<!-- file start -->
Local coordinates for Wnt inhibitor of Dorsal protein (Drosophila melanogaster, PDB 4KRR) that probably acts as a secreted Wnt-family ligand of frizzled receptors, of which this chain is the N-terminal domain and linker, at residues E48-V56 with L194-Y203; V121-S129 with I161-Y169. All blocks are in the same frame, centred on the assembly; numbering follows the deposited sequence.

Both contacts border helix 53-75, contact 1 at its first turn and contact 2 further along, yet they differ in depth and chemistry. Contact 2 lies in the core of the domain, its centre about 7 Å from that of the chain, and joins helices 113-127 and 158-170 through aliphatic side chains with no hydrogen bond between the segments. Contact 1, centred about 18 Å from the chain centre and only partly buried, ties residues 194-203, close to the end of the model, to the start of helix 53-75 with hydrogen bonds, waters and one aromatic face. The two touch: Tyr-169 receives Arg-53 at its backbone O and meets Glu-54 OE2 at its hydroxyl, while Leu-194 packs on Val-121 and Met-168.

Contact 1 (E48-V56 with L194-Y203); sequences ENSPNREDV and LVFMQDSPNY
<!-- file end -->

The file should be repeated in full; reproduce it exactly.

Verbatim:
Local coordinates for Wnt inhibitor of Dorsal protein (Drosophila melanogaster, PDB 4KRR) that probably acts as a secreted Wnt-family ligand of frizzled receptors, of which this chain is the N-terminal domain and linker, at residues E48-V56 with L194-Y203; V121-S129 with I161-Y169. All blocks are in the same frame, centred on the assembly; numbering follows the deposited sequence.

Both contacts border helix 53-75, contact 1 at its first turn and contact 2 further along, yet they differ in depth and chemistry. Contact 2 lies in the core of the domain, its centre about 7 Å from that of the chain, and joins helices 113-127 and 158-170 through aliphatic side chains with no hydrogen bond between the segments. Contact 1, centred about 18 Å from the chain centre and only partly buried, ties residues 194-203, close to the end of the model, to the start of helix 53-75 with hydrogen bonds, waters and one aromatic face. The two touch: Tyr-169 receives Arg-53 at its backbone O and meets Glu-54 OE2 at its hydroxyl, while Leu-194 packs on Val-121 and Met-168.

Contact 1 (E48-V56 with L194-Y203); sequences ENSPNREDV and LVFMQDSPNY